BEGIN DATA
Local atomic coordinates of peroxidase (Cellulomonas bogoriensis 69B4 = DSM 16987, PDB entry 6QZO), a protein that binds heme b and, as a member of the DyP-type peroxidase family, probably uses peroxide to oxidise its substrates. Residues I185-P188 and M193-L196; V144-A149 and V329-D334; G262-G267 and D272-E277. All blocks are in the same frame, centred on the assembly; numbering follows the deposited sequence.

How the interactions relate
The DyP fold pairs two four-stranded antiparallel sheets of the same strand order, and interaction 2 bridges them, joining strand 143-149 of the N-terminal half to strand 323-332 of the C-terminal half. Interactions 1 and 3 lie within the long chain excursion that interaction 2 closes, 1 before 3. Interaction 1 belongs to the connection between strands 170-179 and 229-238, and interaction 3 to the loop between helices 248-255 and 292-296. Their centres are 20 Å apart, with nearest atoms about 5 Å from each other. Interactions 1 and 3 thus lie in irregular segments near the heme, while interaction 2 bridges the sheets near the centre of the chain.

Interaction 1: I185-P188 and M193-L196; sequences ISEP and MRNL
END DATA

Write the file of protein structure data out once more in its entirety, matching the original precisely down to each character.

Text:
Local atomic coordinates of peroxidase (Cellulomonas bogoriensis 69B4 = DSM 16987, PDB entry 6QZO), a protein that binds heme b and, as a member of the DyP-type peroxidase family, probably uses peroxide to oxidise its substrates. Residues I185-P188 and M193-L196; V144-A149 and V329-D334; G262-G267 and D272-E277. All blocks are in the same frame, centred on the assembly; numbering follows the deposited sequence.

How the interactions relate
The DyP fold pairs two four-stranded antiparallel sheets of the same strand order, and interaction 2 bridges them, joining strand 143-149 of the N-terminal half to strand 323-332 of the C-terminal half. Interactions 1 and 3 lie within the long chain excursion that interaction 2 closes, 1 before 3. Interaction 1 belongs to the connection between strands 170-179 and 229-238, and interaction 3 to the loop between helices 248-255 and 292-296. Their centres are 20 Å apart, with nearest atoms about 5 Å from each other. Interactions 1 and 3 thus lie in irregular segments near the heme, while interaction 2 bridges the sheets near the centre of the chain.

Interaction 1: I185-P188 and M193-L196; sequences ISEP and MRNL